The government's key evidence in the case was a pattern of burning that the prosecution argued indicated three separate fires -- and arson.
"I think there was an electrical fire," said Lentini, who was part of Severns' defense team. A frayed cord on a fan in the gun shop's cluttered workshop probably ignited the blaze, Lentini thinks. Nearby aerosal cans could have exploded -- setting off multiple fires.
Prosecution experts said that was impossible, and the jury convicted Severns.
"I walked into trial, maybe even cocky," Severns told ABC News in a phone interview from prison. "I don't know. I thought this is nuts, we'll be able to tell the story and it's no big deal. It just didn't turn out that way... When I heard 'guilty,' I shook and my legs gave way."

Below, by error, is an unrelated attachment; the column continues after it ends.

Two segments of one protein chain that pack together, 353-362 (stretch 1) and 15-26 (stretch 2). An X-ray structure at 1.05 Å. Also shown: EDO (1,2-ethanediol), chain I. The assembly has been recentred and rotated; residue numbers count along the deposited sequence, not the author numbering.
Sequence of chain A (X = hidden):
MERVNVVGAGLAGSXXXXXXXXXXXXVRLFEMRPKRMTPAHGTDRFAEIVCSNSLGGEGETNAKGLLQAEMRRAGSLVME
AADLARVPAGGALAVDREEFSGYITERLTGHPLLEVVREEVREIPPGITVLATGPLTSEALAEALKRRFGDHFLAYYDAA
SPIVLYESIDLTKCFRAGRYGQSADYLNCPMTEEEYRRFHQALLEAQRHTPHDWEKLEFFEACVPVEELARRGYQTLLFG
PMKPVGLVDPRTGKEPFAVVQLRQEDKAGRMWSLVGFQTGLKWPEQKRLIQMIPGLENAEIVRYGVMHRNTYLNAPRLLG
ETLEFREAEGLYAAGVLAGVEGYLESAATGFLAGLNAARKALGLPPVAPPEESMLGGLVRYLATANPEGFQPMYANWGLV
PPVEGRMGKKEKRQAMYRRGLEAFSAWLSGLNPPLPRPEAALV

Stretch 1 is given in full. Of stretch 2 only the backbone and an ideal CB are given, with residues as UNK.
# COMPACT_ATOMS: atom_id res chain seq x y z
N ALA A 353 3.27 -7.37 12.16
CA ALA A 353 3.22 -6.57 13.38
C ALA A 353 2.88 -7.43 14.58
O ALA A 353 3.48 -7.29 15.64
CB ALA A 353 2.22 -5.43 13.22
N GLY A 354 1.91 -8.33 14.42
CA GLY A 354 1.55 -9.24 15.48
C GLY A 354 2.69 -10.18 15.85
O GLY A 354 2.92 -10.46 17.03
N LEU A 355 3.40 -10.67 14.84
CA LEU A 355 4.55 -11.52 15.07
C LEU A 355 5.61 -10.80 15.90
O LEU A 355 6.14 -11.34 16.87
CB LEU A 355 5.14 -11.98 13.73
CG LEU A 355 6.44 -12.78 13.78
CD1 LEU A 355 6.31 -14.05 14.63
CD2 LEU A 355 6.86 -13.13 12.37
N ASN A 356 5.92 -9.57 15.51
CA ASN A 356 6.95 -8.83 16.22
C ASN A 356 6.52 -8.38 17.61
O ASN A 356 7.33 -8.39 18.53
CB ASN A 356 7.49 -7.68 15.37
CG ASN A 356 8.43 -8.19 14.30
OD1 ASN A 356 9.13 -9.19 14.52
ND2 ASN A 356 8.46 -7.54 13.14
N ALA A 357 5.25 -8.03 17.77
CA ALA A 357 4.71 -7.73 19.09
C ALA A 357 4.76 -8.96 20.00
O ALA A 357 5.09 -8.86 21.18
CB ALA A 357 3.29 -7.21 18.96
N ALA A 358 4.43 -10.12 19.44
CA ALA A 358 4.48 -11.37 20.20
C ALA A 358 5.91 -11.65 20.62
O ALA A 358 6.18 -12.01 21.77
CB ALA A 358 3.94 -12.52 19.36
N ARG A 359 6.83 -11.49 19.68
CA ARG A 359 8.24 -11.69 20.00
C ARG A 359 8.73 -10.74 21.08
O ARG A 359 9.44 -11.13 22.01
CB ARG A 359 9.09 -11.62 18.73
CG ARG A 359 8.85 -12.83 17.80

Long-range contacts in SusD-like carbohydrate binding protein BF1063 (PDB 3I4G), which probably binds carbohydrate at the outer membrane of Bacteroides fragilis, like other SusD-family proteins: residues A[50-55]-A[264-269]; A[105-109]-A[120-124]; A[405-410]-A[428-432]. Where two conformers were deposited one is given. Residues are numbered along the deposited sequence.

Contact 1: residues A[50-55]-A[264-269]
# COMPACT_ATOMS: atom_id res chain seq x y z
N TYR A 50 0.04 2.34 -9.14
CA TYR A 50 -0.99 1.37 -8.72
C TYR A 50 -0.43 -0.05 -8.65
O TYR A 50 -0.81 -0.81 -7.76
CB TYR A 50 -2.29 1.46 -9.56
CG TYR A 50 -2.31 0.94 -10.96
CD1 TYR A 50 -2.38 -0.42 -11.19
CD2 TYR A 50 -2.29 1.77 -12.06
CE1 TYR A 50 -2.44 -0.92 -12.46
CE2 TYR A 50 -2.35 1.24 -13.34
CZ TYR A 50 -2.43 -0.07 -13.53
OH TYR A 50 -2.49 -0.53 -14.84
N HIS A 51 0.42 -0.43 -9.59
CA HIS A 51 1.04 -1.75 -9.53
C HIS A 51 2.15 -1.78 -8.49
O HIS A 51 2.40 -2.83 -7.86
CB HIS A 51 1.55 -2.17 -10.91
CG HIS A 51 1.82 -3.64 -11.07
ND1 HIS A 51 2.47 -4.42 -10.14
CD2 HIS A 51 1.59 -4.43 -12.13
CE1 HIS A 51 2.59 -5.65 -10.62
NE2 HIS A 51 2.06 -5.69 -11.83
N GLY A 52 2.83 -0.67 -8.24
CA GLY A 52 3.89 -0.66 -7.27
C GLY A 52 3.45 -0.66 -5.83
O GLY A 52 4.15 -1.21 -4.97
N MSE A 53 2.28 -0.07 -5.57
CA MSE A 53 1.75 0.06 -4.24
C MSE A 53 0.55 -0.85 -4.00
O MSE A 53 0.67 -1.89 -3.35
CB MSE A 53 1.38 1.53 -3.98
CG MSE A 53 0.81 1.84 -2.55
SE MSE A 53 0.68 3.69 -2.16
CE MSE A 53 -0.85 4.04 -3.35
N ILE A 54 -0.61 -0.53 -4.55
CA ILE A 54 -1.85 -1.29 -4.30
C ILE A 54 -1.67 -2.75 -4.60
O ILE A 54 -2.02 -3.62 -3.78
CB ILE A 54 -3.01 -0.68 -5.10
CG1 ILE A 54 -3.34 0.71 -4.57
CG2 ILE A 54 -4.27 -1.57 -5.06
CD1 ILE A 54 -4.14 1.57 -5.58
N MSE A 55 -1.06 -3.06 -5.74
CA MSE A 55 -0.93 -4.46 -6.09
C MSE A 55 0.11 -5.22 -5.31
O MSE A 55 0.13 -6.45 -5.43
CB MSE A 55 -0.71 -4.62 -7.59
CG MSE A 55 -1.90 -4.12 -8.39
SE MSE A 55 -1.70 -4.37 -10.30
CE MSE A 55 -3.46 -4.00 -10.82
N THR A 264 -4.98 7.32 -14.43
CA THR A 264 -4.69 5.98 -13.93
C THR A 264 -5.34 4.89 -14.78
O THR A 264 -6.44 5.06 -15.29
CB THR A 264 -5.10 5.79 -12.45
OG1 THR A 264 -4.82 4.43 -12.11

But a few months later, Lentini discovered a videotape that he claims the prosecution should have known about.
The video showed a test fire involving aerosol cans. Sure enough, as the cans heat up in the video, they burst and fly around the room. Slowing the tape shows clearly that the flaming cans touch off new fires wherever they land.
"The fact is [the prosecution] misrepresented the science during [Severns'] trial, and they ridiculed me for trying to bring it up," said Lentini.
Armed with the tape, Severns' lawyer appealed. But the judge said the video would have made no difference to the jury and denied the appeal.
If the tape had been shown at trial, Sue Severns said, "the outcome would be completely different. The jury would have been able to see a TV show, a video, a movie of how the aerosol cans can create the appearance of multiple origins ... It would have been a wonderful testament."
The federal prosecutor in the case, who declined ABC News' requests for interview, offered Severns a plea deal prior to his conviction.
Severns said his reason for refusing the deal was simple.
"'Cause I didn't do it!" he said.